Before memories of high school humor overwhelm any of my readers, let me assure them that, despite any associations evoked by this essay’s title, my subject, Toby Olson’s new novel, The Bitter Half, portrays no acts of sex. The sexual activities of which it hints take place off-stage in this dark comedy. The ins and outs of my title might be said to relate to everything except the act of sex.
The major character of this fiction, Chris Pollard (whose last name is defined through dictionary quotes in the frontispiece of the book) is a consultant in the field of prison escapes—a job which Pollard has invented at a time in the Great Depression when any job, let alone a newly created one, is as sparse as the vegetation around the Pearce, Arizona border prison where the fiction begins. Pollard has been asked out to evaluate the prison for flaws, particularly since its population of mostly Mexican men has escaped on a regular basis and, most importantly, because the prison now houses a young man, little more than a boy dubbed by authorities as “the kid,” who is a legend to inmates for his escapes from the most notorious of prisons. Pollard and the boy exchange only a few words, but within those moments an unspoken relationship between the two has been established.
We fell asleep…, and I think I remember him turning, my own
movement toward him until I had formed into a chair and he
was sitting in it.
It is quite apparent that the two not only now share a budding romance, but that they are bound together by their respective roles in life—the young man playing the role of an escape artist—a man who has spent nearly his entire young life moving from a position of being outside to being inside—with Pollard, an authority on that transformation, moving perpetually between the two. Both are figures damned, it appears, to eternal transition, a circular movement between in and out.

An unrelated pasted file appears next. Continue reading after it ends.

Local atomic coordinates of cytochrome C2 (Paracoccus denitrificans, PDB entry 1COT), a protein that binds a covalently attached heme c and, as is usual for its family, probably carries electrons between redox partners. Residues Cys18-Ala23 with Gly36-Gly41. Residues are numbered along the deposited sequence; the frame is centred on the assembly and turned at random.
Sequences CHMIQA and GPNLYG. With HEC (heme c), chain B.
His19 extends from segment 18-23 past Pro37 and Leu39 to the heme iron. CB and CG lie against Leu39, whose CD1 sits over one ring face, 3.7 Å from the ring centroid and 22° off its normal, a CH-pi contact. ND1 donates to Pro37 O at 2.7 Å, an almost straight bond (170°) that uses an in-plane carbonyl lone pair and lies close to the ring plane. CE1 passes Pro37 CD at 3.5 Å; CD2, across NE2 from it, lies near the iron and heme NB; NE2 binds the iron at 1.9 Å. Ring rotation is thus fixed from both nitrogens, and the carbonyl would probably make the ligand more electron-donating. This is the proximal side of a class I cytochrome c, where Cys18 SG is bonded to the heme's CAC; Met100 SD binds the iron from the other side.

As Olson soon reveals, however, there is no true escape to be found. Discovering a lump in her breast, Chris is imprisoned again, this time in a hospital where the surgeons’ knives remove both her breasts and radiation leaves her head permanently hairless, transforming her physical appearance into a figure close to the one which she has previously imitated. With this transformation, once again, the boundaries of in and out—is she more like a man now in or out of costume?—are crossed.
As in Olson’s other fictions, moreover, The Bitter Half is chock full of coincidence—and with an entire populace on the move, it is almost believable—culminating in the arrival on her farm of a young group of itinerants who propose being paid for performing circus tricks. Like a troupe of medieval performers out of Bergman’s The Seventh Seal, they preview their somewhat amateurish acts. Having previously postponed her annual gathering due to her illness, she takes on these acrobats, juggler and loquacious impresario as the centerpiece for a planned costume party. I won’t describe the numerous machinations of plot that weave together Bonnefoy, the kid’s sister, and dog Buck, with various other characters into this celebratory event. I have long ago stopped scoffing at such chance encounters. Like Dickens, Olson takes up the various strands of his tale and places them within Pollard’s confident hands. When a neighboring landowner, who had once hoped to marry Chris, shows up to the party dressed in drag and gracefully dances the night away with Bonnefoy, we hardly bat an eye! For the figures of this novel, we now perceive, all shift in and out—of prison, society, sexuality, love, and reality.
Los Angeles, August 22, 2006